Daniel’s research interests includes EU competition law, maritime law, constitutional and administrative law and human rights. Follow the link for more information...
Brief synopsis of recently completed research
Daniel’s recently completed doctrinal research provides a systematic exposition of the rules governing competition in the EU and analyses the relationship between the rules and their applications. It explains areas of difficulties such as those in enforcing competition rules and predicts future developments of private actions in competition proceedings. The research is distinctive, in that it does not follow trends in the literature and indeed contains a high level of critique.
The research includes a literature review as contextual background but is centred on the purposes of Articles 101 and 102 TFEU. It analyses a broad range of legal concepts and principles including treaties, cases and competition policy. The guiding principle is that excessive or inadequate enforcement policies would be detrimental to competition. Using a teleological approach, the research evaluates the likelihood of success of private enforcement in delivering the Commission’s stated aims of creation and sustainment of a competitive EU economy.
Daniel’s enquiry covers two separate areas of research; firstly, law enforcement as a mechanism that ensures that the intended theoretical notions are translated into practical application. As enforcement is considered necessary to achieve the intended objective of the law, the research covers a wide spectrum of issues underpinning specific enforcement regimes. For instance, while in some areas of law a policy of zero tolerance is acceptable and indeed may benefit the society as a whole, excessive intervention in antitrust could be detrimental to competition. The research evaluates the proposition that it is not in the best interest of the society for all antitrust violations to be prosecuted, as it is difficult to precisely define pro-competitive and anticompetitive commercial practices.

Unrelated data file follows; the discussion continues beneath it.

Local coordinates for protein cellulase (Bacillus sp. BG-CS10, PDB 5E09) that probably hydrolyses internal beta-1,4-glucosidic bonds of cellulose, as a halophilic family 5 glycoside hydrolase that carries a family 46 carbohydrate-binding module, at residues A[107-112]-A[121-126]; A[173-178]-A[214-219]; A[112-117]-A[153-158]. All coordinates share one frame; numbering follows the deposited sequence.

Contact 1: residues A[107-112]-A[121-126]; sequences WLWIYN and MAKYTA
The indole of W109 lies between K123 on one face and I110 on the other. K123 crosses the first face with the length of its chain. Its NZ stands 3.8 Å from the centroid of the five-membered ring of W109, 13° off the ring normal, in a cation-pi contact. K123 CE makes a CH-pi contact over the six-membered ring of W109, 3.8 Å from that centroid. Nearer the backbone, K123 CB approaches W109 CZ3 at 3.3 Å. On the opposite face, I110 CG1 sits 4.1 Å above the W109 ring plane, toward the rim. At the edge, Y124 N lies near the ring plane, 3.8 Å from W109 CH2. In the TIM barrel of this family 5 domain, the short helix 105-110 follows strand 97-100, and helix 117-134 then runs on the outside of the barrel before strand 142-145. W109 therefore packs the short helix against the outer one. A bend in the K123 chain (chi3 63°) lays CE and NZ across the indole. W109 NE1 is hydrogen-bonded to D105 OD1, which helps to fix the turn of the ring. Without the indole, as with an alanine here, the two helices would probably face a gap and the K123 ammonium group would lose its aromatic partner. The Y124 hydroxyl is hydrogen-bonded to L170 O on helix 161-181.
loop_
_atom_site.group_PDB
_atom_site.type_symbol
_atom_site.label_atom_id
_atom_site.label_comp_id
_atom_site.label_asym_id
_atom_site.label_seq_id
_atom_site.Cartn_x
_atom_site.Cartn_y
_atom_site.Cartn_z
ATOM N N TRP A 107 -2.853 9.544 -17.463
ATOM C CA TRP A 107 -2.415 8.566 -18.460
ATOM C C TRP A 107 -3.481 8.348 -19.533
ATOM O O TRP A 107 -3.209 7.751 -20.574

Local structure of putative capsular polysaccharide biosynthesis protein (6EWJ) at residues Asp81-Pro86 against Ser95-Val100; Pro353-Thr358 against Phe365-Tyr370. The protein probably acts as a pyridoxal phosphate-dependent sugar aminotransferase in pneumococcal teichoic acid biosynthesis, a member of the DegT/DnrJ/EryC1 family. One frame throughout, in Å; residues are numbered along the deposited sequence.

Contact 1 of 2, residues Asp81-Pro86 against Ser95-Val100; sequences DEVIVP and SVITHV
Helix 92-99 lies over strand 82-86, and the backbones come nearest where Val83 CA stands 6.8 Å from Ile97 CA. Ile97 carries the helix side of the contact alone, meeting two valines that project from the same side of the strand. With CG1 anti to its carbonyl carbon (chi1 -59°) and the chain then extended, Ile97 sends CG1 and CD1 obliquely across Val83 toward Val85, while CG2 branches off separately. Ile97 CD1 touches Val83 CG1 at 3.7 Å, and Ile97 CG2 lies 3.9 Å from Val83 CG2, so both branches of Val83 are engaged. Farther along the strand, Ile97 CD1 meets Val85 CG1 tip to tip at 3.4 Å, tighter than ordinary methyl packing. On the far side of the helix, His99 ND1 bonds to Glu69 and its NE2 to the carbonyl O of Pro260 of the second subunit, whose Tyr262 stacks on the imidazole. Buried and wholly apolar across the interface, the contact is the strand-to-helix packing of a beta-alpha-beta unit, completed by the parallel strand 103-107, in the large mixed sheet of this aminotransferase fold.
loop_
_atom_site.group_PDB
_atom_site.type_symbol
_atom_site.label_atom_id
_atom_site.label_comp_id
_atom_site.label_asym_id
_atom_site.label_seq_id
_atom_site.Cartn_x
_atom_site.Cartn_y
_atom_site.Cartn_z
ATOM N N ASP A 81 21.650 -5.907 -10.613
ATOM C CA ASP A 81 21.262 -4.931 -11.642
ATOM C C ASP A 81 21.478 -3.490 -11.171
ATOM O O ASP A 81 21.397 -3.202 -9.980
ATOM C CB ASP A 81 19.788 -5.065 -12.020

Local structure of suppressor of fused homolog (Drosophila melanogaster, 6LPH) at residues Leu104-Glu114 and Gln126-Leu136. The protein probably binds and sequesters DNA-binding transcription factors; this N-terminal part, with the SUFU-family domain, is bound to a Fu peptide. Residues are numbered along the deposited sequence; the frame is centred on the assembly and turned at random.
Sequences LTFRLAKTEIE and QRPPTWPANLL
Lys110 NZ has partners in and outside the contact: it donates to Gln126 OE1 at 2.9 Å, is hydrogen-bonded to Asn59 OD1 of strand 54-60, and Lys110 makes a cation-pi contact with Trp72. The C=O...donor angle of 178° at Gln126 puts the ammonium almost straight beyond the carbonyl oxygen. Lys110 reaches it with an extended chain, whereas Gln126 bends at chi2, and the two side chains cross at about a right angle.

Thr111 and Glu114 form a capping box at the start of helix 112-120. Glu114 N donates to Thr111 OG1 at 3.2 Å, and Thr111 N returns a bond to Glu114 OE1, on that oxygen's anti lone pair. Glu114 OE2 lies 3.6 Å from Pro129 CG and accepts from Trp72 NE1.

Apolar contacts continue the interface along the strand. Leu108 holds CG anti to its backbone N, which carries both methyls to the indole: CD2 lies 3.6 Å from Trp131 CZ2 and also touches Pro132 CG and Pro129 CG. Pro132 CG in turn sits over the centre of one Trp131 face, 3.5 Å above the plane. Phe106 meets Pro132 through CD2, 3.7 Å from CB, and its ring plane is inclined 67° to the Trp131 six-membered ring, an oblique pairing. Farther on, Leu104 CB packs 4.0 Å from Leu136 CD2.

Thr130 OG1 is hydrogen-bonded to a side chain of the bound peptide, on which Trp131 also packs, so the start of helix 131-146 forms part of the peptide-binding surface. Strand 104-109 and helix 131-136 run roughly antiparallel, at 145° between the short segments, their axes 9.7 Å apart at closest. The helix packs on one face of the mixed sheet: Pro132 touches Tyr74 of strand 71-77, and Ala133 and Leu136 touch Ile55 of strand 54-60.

Secondly, the research evaluates the impact of competition enforcement policy on the economy of the nation/s in which such policy is implemented. Competition policy engenders and interferes with distinctive patterns of thought, institutional relationships, distribution of power and social and economic structures. Strict and/or excessive enforcement strategies can indeed affect the structure of an industry and its ability to compete with other industries, both nationally and internationally.
Previous research project
Article 82 EC Treaty - analysis of anticompetitive abuses.
Having analysed the likelihood of success (or lack thereof) of private enforcement in competition proceedings, Daniel’s future area of research is to include the long-term effects of encouraging private action for breaches of competition rules, particularly concerning the impact of the new EU Antitrust Damages Directive adopted by the EU Parliament on the 26 November 2014.
Daniel regularly publishes in the Shipping & Trade law journal on issues related to shipping law:
Daniel Reed, ‘Interpretation of GAFTA 78, Clauses 11.3 and 17 - Arbitration. Public Company Rise v Nibulon SA  EWHC 684 (Comm)’, (2015) 15 (5) Shipping & Trade Law 5.
Daniel Reed, ‘On exclusivity: English Jurisdiction Clause in Bill of lading. Compania Sud Americana de Vapores SA v Hin-Pro International Logistics Ltd  EWCA Civ 401’, (2015) 15 (6) Shipping & Trade Law 4.
Daniel Reed, ‘Bills of Lading, Delivery Under Electronic Release System. Glencore International AG v MSC Mediterranean Shipping Co SA  EWHC 1989 (Comm)', (2015) 15 (8) Shipping & Trade Law 5.
‘Claims for Damages in Competition Law and Intellectual Property’ (15, 22 May, 3, 10 June 2013. UCL Faculty of Laws, Betham House Endsleigh Gardens, London).
- Anatomy of a competition case.
- Multi-party and multi-jurisdiction competition cases.
- Cartel damages.
- Damages in abuse of dominance and IP cases.